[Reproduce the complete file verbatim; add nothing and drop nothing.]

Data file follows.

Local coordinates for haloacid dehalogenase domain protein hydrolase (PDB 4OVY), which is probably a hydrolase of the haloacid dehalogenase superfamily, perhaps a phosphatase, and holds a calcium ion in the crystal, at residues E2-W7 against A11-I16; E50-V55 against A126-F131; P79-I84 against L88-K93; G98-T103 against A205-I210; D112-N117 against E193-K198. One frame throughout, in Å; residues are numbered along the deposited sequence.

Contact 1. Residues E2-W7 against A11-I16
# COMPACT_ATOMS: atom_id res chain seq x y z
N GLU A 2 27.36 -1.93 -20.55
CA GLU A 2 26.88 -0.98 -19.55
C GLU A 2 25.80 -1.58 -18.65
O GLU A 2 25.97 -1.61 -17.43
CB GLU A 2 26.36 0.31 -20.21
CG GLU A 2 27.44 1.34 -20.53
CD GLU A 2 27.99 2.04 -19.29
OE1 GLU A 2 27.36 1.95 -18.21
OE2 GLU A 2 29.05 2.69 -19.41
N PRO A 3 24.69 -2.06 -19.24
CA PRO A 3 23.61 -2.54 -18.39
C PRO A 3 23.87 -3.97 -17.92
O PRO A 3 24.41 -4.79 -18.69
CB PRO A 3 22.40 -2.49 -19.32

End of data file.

Local coordinates for haloacid dehalogenase domain protein hydrolase (PDB 4OVY), which is probably a hydrolase of the haloacid dehalogenase superfamily, perhaps a phosphatase, and holds a calcium ion in the crystal, at residues E2-W7 against A11-I16; E50-V55 against A126-F131; P79-I84 against L88-K93; G98-T103 against A205-I210; D112-N117 against E193-K198. One frame throughout, in Å; residues are numbered along the deposited sequence.

Contact 1. Residues E2-W7 against A11-I16
# COMPACT_ATOMS: atom_id res chain seq x y z
N GLU A 2 27.36 -1.93 -20.55
CA GLU A 2 26.88 -0.98 -19.55
C GLU A 2 25.80 -1.58 -18.65
O GLU A 2 25.97 -1.61 -17.43
CB GLU A 2 26.36 0.31 -20.21
CG GLU A 2 27.44 1.34 -20.53
CD GLU A 2 27.99 2.04 -19.29
OE1 GLU A 2 27.36 1.95 -18.21
OE2 GLU A 2 29.05 2.69 -19.41
N PRO A 3 24.69 -2.06 -19.24
CA PRO A 3 23.61 -2.54 -18.39
C PRO A 3 23.87 -3.97 -17.92
O PRO A 3 24.41 -4.79 -18.69
CB PRO A 3 22.40 -2.49 -19.32